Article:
The event takes place at the D&R Greenway Land Trust, One Preservation Place, off Rosedale Road, on Thursday March 21, from 7 to 8:30 p.m. Light refreshments will precede the program, which is co-sponsored by the Institute for Advanced Study. The event is free but registration is required; call (609) 924-4646 or email rsvp@drgreenway.org. For more information, visit: www.drgreenway.org.

According to a national survey, eight out of ten people with disabilities have no regular social contact with those who are not disabled. Such statistics help further the mission of Enable New Jersey, which has been providing a wide range of services to the disabled for the past 24 years.

Interaction with members of the community is a recurring theme for the organization, which will honor architect Michael Graves and Justice Virginia Long at a gala celebration on April 27, to be held at the Grounds for Sculpture. Art by people with disabilities will be on view at the event.

“We take our commitment to helping people belong to a community very seriously,” says Sharon Copeland, the chief executive officer of Enable, which is based in an office on Roszel Road. “We are thrilled to help people who want to live in the community. We know that when there is more interaction between people who have disabilities and people who don’t, there is greater understanding and acceptance of people with disabilities. They get involved in everyday activities, which is so important.”

Mr. Graves, who lives and works in Princeton, has been paralyzed from the waist down since contracting an infection in 2003. He will be recognized at the April 27 event for his most recent work designing products geared to individuals with limited mobility. “The work he has been doing lately is fantastic,” Ms. Copeland said. “People with disabilities are so often invisible. It’s wonderful when people like him hold up this cause and say, ‘our lives can be richer.’”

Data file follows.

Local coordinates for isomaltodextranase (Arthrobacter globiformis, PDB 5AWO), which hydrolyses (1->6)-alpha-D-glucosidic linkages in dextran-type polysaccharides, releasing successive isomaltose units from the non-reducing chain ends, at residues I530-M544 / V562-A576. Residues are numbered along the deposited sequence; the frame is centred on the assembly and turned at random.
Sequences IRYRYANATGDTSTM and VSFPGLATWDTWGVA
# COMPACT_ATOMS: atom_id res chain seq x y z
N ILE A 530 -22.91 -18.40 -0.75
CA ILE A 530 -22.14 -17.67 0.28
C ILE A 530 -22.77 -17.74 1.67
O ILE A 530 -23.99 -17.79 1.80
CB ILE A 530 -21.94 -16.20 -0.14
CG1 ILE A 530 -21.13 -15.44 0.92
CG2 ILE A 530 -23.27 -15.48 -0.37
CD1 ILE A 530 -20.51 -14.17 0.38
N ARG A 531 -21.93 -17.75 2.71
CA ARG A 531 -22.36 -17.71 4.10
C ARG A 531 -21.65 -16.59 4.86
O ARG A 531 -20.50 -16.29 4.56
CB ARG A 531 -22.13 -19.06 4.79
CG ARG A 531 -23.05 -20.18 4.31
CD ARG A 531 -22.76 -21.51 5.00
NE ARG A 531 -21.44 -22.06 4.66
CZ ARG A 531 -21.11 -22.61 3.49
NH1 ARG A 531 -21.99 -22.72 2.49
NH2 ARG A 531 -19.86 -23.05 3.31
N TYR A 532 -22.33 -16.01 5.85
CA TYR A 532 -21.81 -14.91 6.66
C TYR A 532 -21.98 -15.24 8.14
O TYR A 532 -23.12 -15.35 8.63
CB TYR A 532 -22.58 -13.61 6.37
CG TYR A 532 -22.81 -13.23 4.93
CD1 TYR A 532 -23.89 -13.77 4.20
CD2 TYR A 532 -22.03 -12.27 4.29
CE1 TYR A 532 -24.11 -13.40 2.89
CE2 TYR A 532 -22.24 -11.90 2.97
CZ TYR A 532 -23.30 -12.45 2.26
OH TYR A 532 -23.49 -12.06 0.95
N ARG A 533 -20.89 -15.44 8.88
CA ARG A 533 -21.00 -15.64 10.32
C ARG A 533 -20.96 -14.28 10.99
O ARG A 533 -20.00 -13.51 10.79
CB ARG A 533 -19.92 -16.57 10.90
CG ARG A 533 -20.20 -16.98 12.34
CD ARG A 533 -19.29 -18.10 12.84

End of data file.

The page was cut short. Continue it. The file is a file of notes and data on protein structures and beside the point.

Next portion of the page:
Ms. Long, now retired and living in Lawrenceville, “has ruled on different issues that help improve the lives of people who have disabilities in New Jersey,” Ms. Copeland said. “She still works part-time for Fox Rothschild and continues her commitment.”

Ms. Copeland cites Enable’s volunteer program, built “on a shoestring,” as unique. “Last fiscal year, we had 900 people involved as volunteers,” she said. Ms. Copeland is particularly enthused about the organization’s work with the Center for Faith Justice, which pairs high school students with non-profits.

“There has been a real commitment to help young people understand broader societal needs and issues through this program,” Ms. Copeland said. “Each week, five or six kids come to our day program and do projects. We’ve had a youth group coming to one of our group homes for six years to play board games, read to them, and just kind of hang out. What is so critical about all of this is that often, people with disabilities don’t have great social skills. They tend to be invisible. And these volunteers help them feel valued. They bring respect, a sense of importance. It’s a fantastic way to help the broader community understand the needs and the humanity of the people we serve, as well as helping make connections.”